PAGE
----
It is clear there are many issues to consider in a stale trust administration.  If you find yourself in this situation as a surviving spouse or you think you may be the future beneficiary of funds from a stale trust, it would behoove you to seek qualified professional advice to determine if or to what extent you could be affected, and what your options are.  The most common reaction is to ignore it and hope it goes away or think someone else will deal with it later.  Unfortunately, if there is an issue, it almost always resurfaces upon the death of the second spouse, at which point it gets more expensive to handle, is more likely to cause fighting between beneficiaries, or creates an irreversible financial disaster for the beneficiaries.  Fortunately, there are solutions if you act today!

Prior articles are republished on our websites atwww.krasalaw.com and www.tlongcpa.com/blog.

IRS Circular 230 Notice: To the extent this article concerns tax matters, it is not intended to be used and cannot be used by a taxpayer for the purpose of avoiding penalties that may be imposed by law.

KRASA LAW is located at 704-D Forest Avenue, PG, and Kyle can be reached at 831-920-0205.

Travis H. Long, CPA is located at 706-B Forest Avenue, PG, 93950 and focuses on trust, estate, individual, and business taxation. He can be reached at 831-333-1041.

My Spouse Passed Away Years Ago – I Should be Filing Tax Returns for a Trust?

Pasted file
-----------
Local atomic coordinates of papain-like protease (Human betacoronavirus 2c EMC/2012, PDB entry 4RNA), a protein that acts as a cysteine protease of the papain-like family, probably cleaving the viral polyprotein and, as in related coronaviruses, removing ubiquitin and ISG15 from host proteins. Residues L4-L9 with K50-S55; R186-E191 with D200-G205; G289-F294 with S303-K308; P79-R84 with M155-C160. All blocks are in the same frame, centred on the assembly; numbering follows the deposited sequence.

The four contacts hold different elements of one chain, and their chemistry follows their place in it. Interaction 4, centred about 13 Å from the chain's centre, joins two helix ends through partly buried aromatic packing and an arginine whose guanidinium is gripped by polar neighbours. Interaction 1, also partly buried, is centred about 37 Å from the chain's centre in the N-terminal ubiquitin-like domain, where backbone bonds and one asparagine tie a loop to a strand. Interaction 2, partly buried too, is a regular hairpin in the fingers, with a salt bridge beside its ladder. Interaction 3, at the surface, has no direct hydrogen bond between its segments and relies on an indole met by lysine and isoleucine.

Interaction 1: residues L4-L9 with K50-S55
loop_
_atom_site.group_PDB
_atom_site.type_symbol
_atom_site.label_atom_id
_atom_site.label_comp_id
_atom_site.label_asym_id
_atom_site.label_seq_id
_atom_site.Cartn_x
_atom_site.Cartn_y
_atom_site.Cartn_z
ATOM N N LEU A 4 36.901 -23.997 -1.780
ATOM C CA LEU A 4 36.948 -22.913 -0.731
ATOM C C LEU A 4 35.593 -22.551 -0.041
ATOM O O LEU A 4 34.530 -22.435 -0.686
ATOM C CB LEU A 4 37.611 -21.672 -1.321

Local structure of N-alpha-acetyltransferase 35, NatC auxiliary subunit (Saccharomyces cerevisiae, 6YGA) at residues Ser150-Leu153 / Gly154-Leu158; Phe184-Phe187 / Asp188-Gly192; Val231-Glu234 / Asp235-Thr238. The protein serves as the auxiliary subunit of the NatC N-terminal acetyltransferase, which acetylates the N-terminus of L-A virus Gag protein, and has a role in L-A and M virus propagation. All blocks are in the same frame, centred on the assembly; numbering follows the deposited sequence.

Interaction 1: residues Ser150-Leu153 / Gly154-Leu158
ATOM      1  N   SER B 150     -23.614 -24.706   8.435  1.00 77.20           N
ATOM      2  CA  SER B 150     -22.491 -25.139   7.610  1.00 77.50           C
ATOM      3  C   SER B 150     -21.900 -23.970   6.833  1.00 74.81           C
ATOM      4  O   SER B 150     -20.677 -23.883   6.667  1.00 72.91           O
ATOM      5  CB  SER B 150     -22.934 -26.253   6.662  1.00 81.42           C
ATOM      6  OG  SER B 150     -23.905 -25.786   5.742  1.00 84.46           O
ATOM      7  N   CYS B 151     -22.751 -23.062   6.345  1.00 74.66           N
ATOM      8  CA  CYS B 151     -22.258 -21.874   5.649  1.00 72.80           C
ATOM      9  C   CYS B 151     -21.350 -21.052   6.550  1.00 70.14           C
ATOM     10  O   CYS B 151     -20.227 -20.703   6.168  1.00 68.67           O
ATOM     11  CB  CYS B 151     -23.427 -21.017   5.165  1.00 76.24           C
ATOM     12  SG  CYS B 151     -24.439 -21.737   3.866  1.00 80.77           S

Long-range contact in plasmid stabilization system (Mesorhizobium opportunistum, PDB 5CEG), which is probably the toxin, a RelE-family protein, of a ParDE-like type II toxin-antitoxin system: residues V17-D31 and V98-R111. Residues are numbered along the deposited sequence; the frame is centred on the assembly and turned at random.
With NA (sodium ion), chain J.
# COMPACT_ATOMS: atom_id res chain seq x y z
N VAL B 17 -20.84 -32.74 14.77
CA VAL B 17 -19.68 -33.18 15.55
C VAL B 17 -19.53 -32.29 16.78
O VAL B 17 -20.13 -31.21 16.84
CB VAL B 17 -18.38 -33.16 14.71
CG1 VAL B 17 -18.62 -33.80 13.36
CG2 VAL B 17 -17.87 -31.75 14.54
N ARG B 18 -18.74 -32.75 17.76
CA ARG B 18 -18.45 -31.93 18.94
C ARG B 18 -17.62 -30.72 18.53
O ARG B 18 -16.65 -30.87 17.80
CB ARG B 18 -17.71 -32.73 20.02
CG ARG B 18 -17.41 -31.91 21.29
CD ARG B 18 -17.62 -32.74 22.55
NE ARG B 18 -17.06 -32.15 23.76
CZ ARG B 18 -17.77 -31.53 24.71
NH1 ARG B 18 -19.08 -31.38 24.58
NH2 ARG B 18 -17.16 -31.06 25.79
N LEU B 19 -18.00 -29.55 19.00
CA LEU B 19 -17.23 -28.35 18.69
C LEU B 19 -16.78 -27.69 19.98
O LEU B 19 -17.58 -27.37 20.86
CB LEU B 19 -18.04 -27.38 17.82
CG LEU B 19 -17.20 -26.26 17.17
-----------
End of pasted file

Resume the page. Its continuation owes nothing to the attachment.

Originally published in the Pacific Grove Hometown Bulletin

November 2, 2011

There is a widespread misunderstanding that if you and your spouse had set up a living trust, nothing needs to be done when the first spouse passes away except remove the deceased spouse’s name from bank accounts and real estate deeds.  If you were under this impression, you may be leaving a big headache for your heirs and subjecting half of your estate to 35 or 55 percent inheritance tax, unnecessarily.  I am sure your heirs would be quite upset to learn you inadvertently “adopted” Uncle Sam, and are making the federal government one of the largest beneficiaries of your estate!

Most trust documents in California set up for married couples have a traditional “A-B” trust formula.  Due to community property laws, typically half the assets belong to each spouse no matter who earned them or whose name is on the account or deed.  Assuming the husband passes away first, the wife’s half goes to the A trust for her to do as she pleases, and she reports all income related to these assets on her personal 1040/540 tax returns.  The husband’s half goes to the B trust.  The husband typically gives his wife the right to use the income generated by the assets in his B trust, and if she does not have enough income from her other assets, she can dip into its principal for her health, education, or maintenance.